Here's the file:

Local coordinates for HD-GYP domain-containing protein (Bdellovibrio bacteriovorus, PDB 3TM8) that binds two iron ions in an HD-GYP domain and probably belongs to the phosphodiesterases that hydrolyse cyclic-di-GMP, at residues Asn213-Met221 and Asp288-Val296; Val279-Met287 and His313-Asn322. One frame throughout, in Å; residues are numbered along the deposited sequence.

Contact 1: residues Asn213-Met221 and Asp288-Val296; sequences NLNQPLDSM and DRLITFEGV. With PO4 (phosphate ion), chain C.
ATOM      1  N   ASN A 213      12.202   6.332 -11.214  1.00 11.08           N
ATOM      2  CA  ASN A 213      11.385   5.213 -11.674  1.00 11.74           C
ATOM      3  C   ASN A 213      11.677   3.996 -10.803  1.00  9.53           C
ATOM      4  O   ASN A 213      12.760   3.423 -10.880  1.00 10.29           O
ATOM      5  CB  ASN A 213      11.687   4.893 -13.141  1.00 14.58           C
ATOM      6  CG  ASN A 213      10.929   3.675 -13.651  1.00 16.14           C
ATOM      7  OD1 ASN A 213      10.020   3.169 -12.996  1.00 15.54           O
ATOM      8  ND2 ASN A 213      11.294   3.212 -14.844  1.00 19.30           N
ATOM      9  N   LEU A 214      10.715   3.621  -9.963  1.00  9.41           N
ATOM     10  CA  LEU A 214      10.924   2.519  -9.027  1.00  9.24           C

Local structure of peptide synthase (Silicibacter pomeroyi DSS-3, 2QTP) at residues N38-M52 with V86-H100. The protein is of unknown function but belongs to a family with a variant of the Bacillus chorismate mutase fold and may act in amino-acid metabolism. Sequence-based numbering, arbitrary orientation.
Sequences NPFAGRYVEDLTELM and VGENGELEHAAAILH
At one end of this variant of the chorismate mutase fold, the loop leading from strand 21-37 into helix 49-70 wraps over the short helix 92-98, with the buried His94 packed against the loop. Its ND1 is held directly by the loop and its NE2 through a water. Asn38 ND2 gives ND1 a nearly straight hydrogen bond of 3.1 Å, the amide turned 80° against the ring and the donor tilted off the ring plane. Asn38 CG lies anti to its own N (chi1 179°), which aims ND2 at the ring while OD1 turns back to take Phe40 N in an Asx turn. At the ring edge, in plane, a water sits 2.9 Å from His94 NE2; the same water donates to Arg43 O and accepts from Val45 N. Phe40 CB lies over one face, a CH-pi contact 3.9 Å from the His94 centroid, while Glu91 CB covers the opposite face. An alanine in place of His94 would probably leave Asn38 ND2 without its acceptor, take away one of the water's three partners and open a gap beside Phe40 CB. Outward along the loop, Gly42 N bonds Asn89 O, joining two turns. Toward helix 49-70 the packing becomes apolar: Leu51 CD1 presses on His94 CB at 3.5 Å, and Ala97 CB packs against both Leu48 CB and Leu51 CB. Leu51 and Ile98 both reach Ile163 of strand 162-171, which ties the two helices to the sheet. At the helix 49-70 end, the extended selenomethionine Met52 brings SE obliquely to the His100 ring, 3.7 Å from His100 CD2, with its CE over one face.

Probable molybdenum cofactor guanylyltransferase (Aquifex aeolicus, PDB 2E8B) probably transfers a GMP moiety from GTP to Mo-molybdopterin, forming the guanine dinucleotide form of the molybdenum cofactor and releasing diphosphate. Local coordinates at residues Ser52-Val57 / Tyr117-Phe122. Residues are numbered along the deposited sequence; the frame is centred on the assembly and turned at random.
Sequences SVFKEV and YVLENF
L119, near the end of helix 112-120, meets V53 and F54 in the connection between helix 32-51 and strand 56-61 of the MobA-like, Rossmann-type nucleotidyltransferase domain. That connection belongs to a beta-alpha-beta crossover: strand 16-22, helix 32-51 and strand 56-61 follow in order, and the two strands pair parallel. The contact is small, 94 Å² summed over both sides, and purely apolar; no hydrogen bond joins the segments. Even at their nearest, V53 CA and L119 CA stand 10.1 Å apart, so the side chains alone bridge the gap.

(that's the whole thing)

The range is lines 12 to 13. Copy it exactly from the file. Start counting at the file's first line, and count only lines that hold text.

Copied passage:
ATOM     10  CA  LEU A 214      10.924   2.519  -9.027  1.00  9.24           C

Local structure of peptide synthase (Silicibacter pomeroyi DSS-3, 2QTP) at residues N38-M52 with V86-H100. The protein is of unknown function but belongs to a family with a variant of the Bacillus chorismate mutase fold and may act in amino-acid metabolism. Sequence-based numbering, arbitrary orientation.